Everything the body ingests kills liver cells, this is a normal part of liver function and it is okay because the liver has an amazing ability to heal itself. It heals by replacing the dead liver cells with new ones but when you abuse alcohol you are killing off massive amounts of cells and the liver cannot replace them quick enough so scar tissue is formed. New cells are eventually formed on top of the scar tissue causing the liver to change texture from smooth to course. It also causes the liver to harden and restrict blood flow.  If you remove the cause (alcohol) then the liver may begin to heal as much as possible and the healthy portion of the liver tries to compensate as much possible. It is at this point it is “possible” to have normal blood lab results. Your ultra sound will determine if you have liver disease and your lab tests will determine liver function. Symptoms will determine staging.

Unfortunately for many the “cause” is much more difficult to remove such as with Hepatitis and for those with autoimmune disorders impossible.

You have the power to control which path you want to take, you actually have a reason to be concerned and do something about it. After diagnosis it took me less than a week to taper from 23 beers a day to now maintaining three years of sobriety. What are you waiting for? This diagnosis was given to you August of last year, 6 months ago.

Randy
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Thanks Randy!  I have no symptoms, and can't recall any.  I have realized that regardless, refraining from alcohol is necessary and that is the course I am choosing.  I am hoping to review my ultrasound results from august at my appointment tomorrow. Did you have symptoms before diagnosis?  
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446474_tn?1404424777
I agree with Randy. Your labs are normal.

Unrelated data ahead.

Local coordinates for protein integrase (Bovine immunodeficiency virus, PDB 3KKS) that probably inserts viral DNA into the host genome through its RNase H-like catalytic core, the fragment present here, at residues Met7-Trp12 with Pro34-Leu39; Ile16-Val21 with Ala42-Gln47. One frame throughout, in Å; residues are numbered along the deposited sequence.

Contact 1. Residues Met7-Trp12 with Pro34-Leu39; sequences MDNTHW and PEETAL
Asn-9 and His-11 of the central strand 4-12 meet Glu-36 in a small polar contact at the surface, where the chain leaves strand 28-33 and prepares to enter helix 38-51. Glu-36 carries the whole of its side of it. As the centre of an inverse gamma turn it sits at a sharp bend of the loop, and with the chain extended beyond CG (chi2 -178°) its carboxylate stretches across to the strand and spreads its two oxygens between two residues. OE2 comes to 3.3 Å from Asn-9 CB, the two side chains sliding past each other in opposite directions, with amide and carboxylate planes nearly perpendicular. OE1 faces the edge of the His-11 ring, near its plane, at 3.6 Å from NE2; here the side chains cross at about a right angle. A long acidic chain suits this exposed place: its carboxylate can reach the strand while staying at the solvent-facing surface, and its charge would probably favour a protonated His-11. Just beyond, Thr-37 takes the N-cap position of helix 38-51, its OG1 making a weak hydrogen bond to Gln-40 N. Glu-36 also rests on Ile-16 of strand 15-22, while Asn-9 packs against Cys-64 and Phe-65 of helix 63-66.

Bun and Creatinine are at the low edge but not showing and anything abnormal.

From your ultrasound It appears you have Fatty Liver from alcohol.

Alcoholic Liver Disease (ALD)

'More than 15 million people in the U.S. abuse or overuse alcohol. Almost all of them -- 90%-100% -- develop fatty livers.

Fatty liver can occur after drinking moderate or large amounts of alcohol. It can even occur after a short period of heavy drinking (acute alcoholic liver disease).

Genetics or heredity (what is passed down from parent to child) plays a role in alcoholic liver disease in two ways: It may influence how much alcohol you consume and your likelihood of developing alcoholism. And, it may also affect levels of liver enzymes involved in the breakdown (metabolism) of alcohol.

Other factors that may influence your chances of developing alcoholic fatty liver disease include:

Hepatitis C (which can lead to liver inflammation)
An overload of iron
Obesity
Diet

http://www.clevelandclinicmeded.com/medicalpubs/diseasemanagement/hepatology/alcoholic-liver-disease/

Treatment

The foundation of therapy for alcoholic liver disease is abstinence. Patients are often unable to achieve complete and durable alcohol abstinence without assistance, and referral to a chemical dependency team is appropriate. Hospitalization is indicated to expedite a diagnostic evaluation of patients with jaundice, encephalopathy, or ascites of unknown cause. In addition, patients with known alcoholic liver disease who present with renal failure, fever, inadequate oral intake to maintain hydration, or rapidly deteriorating liver function, as demonstrated by progressive encephalopathy or coagulopathy, should be hospitalized.'

Cheers!
Hector
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Thanks Hector!